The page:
Although I strongly disapprove of African and Indian imperialism, the British nevertheless were a great civilization worthy of praise. Indeed, I would go so far as to say the postmodern world, in which the US has (had?) the leading role, lives in the shadow of the glory of the British Empire.

Historian 12/01/27(Fri)19:26 No. 11361


There is a difference between "not entirely evil" and "benign".

Historian 12/01/28(Sat)11:55 No. 11362

Except that Napoleon was a self appointed monarch. He pretty much killed all that was good about the republic.

Historian 12/01/28(Sat)11:59 No. 11363

Benign when compared to the US (native Americans: gone); Belgium (Congo: 10 mil on a pop of maybe 20); France (French Africa, Algeria, IndoChina) and Germany (first genocide of the 20th century in Namibia). And let us not even mention Russia or Japan!

Historian 12/01/29(Sun)01:24 No. 11365

That may be, but if not for that, the return of the old monarchy was inevitable. France still had the highest social mobility in all of Europe. The Emperor himself was proof of that. Except for his title and office, France was quite a republican nation.

Historian 12/01/29(Sun)07:21 No. 11369


So if I sucker punch some defenseless person, then kick him in the nuts while he's down and steal his wallet, I'm really a good guy as long as I'm not beating him as severely as all the other muggers beat their victims. Good to know.

Historian 12/01/29(Sun)22:48 No. 11370


well... some heroic theme music, fancy uniforms, and a comfortable ideology might help

gotta keep up you showmanship skills...

Historian 12/01/29(Sun)23:52 No. 11371

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Historian 12/02/02(Thu)02:15 No. 11418



now what do you choose for theme music ?

Historian 12/02/02(Thu)20:43 No. 11424

Youtube  >>11418
He's already got catchy music and a comfortable ideology.

Historian 12/04/21(Sat)07:55 No. 12235

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Pretty much.

The French saw when the American's kicked the British king out of America that they could do the same right there to the king in their own country. So they did.

And then all the monarchies of Europe, true reactionaries, shit their draws at seeing Louis XVI get his head lopped off by the starving masses, and ganged up on France to stifle what was a threat to their place in society as 'God's annointed leaders of men on Earth'.

The last great hope for liberty and equality in Europe was snuffed out by the wealth that had been looted from the poor of Europe by their rent seeking overlords over the previous thousand years.

And in the end, even the brilliance of Napoleon (along with the megalomania that comes to men who have achieved great military victories) couldn't overcome all the accumulated wealth and clout of the great royal families of Europe. And so the bad guys won.

Wellington must be one of the most overrated generals ever.

Historian 12/04/21(Sat)10:40 No. 12238

so sad that americans and the french don't get along today when they were some serious bros back in the day.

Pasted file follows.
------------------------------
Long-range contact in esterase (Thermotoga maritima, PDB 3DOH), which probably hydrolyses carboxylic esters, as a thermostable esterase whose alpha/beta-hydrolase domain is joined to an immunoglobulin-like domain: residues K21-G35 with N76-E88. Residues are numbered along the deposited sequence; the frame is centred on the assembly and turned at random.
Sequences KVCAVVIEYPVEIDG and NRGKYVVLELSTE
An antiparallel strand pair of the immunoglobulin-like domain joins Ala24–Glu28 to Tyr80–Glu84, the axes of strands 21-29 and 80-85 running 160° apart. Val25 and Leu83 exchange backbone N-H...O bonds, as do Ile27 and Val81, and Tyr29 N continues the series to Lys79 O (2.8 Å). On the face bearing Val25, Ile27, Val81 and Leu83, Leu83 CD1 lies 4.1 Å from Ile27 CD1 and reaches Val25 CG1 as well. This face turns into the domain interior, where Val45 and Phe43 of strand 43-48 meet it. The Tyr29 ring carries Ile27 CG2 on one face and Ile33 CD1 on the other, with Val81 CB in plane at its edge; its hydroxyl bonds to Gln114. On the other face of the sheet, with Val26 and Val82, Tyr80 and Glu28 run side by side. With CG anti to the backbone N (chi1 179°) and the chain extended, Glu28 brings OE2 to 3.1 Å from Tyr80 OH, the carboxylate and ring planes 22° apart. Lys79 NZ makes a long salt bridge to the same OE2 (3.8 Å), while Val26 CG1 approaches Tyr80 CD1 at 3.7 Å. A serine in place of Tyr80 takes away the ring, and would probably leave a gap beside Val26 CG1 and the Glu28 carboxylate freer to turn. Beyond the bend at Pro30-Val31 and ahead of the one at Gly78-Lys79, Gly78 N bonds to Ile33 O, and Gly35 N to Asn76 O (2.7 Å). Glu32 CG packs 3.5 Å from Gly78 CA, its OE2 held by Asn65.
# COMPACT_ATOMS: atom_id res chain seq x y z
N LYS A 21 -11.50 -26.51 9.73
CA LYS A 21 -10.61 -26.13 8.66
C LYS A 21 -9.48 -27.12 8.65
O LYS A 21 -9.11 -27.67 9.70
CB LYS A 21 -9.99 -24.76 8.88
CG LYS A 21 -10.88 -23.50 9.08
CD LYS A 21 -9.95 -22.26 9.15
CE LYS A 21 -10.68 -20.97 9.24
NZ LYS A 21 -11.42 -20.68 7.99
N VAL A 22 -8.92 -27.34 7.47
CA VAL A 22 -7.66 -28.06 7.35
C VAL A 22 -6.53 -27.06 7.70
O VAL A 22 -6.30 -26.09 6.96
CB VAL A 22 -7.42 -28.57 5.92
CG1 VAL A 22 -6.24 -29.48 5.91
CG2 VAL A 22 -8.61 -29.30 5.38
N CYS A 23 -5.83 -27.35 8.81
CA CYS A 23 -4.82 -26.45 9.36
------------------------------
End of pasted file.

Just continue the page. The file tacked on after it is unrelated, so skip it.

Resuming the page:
Historian 12/04/22(Sun)01:19 No. 12246

I'd say, so long as those ridiculous nativists don't get put in power (so people born in France aren't going to be French citizens? Really?!), France and the US will continue to draw closer together. "Freedom Fries" was a symptom of Bush-era ignorance and stupidity. We worked together for Libya, after all.

Though we'll still make fun of the French for acting, well, French. But everybody does that.

Historian 12/04/23(Mon)01:45 No. 12250


So true. Without France giving us gunpowder, we might still be British.

Historian 12/04/23(Mon)05:18 No. 12251

Are you a Jew or something?

Historian 12/04/23(Mon)18:58 No. 12257

Are you a neo-nazi or something?

Historian 12/04/24(Tue)17:40 No. 12259

Actaully I was raised Presbyterian, but don't participate in any organized religion now.

But thanks for playing, and say hello to the ATF agent on your way out.

Historian 12/05/09(Wed)00:09 No. 12351

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Too true. Bonaparte ended the revolution, and with it, decades of anarchy, coups and despotic rule (which was becoming suicidal for France by 18 Brumiere). He implemented laws beneficial to the working classes, in France and elsewhere that the Code was exported to. While his military genius was not somthing that should make us think of him in a better light than if it hadn't been there (even though it does), it does allow us to see that, in the end, he had France's best interests at heart.

Might I also say that his main mistake was Spain (the most unnecessary war ever, and the biggest blunder of his career), rather than Russia.

Historian 12/05/09(Wed)20:47 No. 12353


Revolution was from kings death in 1791 to napoleon taking power in 1798. About 7 years.

Historian 12/05/09(Wed)21:03 No. 12355

>implying Napoleon wasn't despotic

Historian 12/05/12(Sat)04:41 No. 12356

It's nearly 5 decades in dog years.

Though to be fair, from the context, it was clear to me that he was lumping in time spent under monarchy rule, which was clearly despotic near the end.

Historian 12/05/15(Tue)21:00 No. 12366

Napoleon was still more despotic than Louis XVI ever was.

Historian 12/05/17(Thu)22:08 No. 12382